Bourbon: Not Just for Breakfast Anymore

Bourbon has come a long way.

By Chris Strouth


Baseball. Jazz. Comic books. Bourbon. While this is a recipe for the most awesome day ever, it’s also a list of distinctly American art forms. These things are unique to the United States. We made them, defined them, and then exported them to every other country. Bourbon is a magical elixir—a kissing cousin of whiskey, which along with its southern brother rum, gave us commerce and trade, both free and slave.

Much how the porn has pushed the world of technology, liquor has been the gateway drug to capitalism for a millennium. While whiskey has been around in its primordial form since the 12th century, bourbon is a relative newcomer, emerging in the late 1800s. Whiskey literally translates to “water of life.” It can trace its origins back to Greece in the third century.

Bourbon, on the other hand, might be named for the Kentucky county where several of the earlier distilleries were located, or from Bourbon Street in New Orleans, or Bourbon County in Virginia. No one is really sure who came up with the idea. A Baptist minister? A distiller? I’d like to think this is because they had drunk so much of the product, they all forgot. How good can straight whiskey be if they can trace it back 17 centuries, but bourbon isn’t even 200 years old and no one remembers anything. The buzz must have been that good.

Related Post: Brewer’s Reserve Bourbon Barrel Barleywine from Central Waters Brewing Company

But before we get too caught up in the history of bourbon, what the hell is the difference between bourbon and whiskey? The answer is as simple as it is complicated. All bourbons are whiskeys, but not all whiskeys are bourbons. Whiskey is a distilled alcoholic beverage made from fermented grain mash, with different grains used for different forms, including barley, malted barley, rye, malted rye, wheat, and corn. Whiskey is typically aged in charred white oak barrels.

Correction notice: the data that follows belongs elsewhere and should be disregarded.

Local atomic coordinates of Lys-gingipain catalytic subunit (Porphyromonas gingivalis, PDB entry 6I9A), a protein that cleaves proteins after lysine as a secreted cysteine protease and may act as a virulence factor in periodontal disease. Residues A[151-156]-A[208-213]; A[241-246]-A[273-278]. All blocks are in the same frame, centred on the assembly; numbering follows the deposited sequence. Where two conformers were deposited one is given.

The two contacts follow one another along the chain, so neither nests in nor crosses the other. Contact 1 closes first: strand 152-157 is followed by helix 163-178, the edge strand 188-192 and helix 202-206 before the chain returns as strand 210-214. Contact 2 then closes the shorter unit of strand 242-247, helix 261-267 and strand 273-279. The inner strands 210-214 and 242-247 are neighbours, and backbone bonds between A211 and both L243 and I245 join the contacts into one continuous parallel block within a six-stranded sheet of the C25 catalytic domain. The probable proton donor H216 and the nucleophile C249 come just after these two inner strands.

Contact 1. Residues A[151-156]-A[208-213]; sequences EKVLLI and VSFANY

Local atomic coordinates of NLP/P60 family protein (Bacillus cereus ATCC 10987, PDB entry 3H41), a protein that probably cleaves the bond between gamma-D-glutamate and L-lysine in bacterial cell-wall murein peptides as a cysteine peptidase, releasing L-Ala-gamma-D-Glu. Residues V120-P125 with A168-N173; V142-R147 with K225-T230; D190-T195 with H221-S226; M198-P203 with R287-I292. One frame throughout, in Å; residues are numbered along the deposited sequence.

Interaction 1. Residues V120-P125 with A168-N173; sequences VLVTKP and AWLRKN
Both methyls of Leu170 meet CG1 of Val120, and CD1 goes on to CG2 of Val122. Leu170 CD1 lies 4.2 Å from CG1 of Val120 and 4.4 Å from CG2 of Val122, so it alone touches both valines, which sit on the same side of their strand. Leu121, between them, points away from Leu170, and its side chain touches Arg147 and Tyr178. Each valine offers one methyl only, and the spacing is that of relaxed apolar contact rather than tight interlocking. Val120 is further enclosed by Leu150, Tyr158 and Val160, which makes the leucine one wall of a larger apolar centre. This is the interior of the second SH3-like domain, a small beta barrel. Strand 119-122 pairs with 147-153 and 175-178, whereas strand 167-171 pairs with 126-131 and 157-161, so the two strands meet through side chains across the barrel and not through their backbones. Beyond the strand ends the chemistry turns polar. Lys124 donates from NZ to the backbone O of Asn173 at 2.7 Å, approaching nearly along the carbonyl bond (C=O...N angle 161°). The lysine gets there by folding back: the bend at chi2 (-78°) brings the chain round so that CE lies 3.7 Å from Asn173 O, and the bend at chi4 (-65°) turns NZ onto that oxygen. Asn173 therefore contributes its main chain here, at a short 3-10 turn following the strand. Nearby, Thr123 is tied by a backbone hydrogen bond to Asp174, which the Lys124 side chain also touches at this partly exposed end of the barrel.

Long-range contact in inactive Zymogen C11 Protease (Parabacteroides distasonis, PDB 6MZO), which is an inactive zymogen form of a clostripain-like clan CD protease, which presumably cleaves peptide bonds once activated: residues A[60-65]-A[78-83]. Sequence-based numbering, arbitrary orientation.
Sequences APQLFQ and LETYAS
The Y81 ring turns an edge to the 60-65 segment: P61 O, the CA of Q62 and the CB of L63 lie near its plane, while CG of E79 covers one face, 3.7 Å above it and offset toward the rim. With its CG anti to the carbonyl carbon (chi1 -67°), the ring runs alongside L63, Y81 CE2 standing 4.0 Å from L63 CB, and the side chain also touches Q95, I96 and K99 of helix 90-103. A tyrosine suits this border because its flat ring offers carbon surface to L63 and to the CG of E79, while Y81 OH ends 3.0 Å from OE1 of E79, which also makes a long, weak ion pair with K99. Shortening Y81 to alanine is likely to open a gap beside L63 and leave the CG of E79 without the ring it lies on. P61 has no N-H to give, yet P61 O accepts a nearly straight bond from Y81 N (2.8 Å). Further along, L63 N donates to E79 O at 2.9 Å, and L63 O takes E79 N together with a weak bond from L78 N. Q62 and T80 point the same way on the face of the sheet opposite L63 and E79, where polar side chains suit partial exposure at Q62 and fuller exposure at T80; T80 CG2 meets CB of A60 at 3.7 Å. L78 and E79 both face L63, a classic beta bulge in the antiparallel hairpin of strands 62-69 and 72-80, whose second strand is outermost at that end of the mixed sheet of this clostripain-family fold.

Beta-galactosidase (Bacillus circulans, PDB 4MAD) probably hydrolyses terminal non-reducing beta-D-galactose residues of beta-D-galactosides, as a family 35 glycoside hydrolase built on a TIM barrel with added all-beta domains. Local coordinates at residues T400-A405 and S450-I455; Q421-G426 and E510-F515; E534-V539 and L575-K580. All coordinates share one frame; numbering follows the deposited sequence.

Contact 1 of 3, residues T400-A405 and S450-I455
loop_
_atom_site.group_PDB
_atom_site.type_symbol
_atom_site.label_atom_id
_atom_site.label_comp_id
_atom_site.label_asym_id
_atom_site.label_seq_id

Bourbon, on the other hand, is made only from corn mash that is at least 51% corn. Whiskey can be made anywhere. Bourbon can only be made in the United States. That’s really the major difference. It’s all about the details. Fifty-one percent corn sour mash, it’s bourbon. Eighty percent or higher, it’s corn whiskey. Unaged, it’s what the Dukes of Hazzard called moonshine. Then there is rye, made from a mash that is 51% rye. Rye and corn bear no resemblance to each other in their raw form, but the end result is similar to the difference between a loaf of rye bread versus pumpernickel.

As if this wasn’t confusing enough, enter Jack Daniels. It’s the number-one selling American whiskey in the world. To be specific, it’s a “Tennessee whiskey,” meaning it follows the same process as other whiskey, with the extra step of being filtered through sugar maple charcoal in large wooden vats. It’s a pretty minor distinction, so much so that the NAFTA (North American Free Trade Agreement) defines Tennessee whiskey as a Straight Bourbon Whiskey. It all comes down to marketing.

Jack Daniels and I have a special relationship. It’s less torrid than the kind of bromance one finds in a Judd Apatow film and not as zany as Hope and Crosby in some sort of “Road” picture. Think Ocean’s 11, Frank Sinatra, Dean Martin—serious enough to go through hell together but not needing to have a long, moody conversation about it. It also might be one of the longest relationships in my life. We started seeing each other in high school and went steady in college. Sure, I had dalliances with vodka and rum in the 90s, but hey, who didn’t indulge in the occasional martini or Mai Tai?

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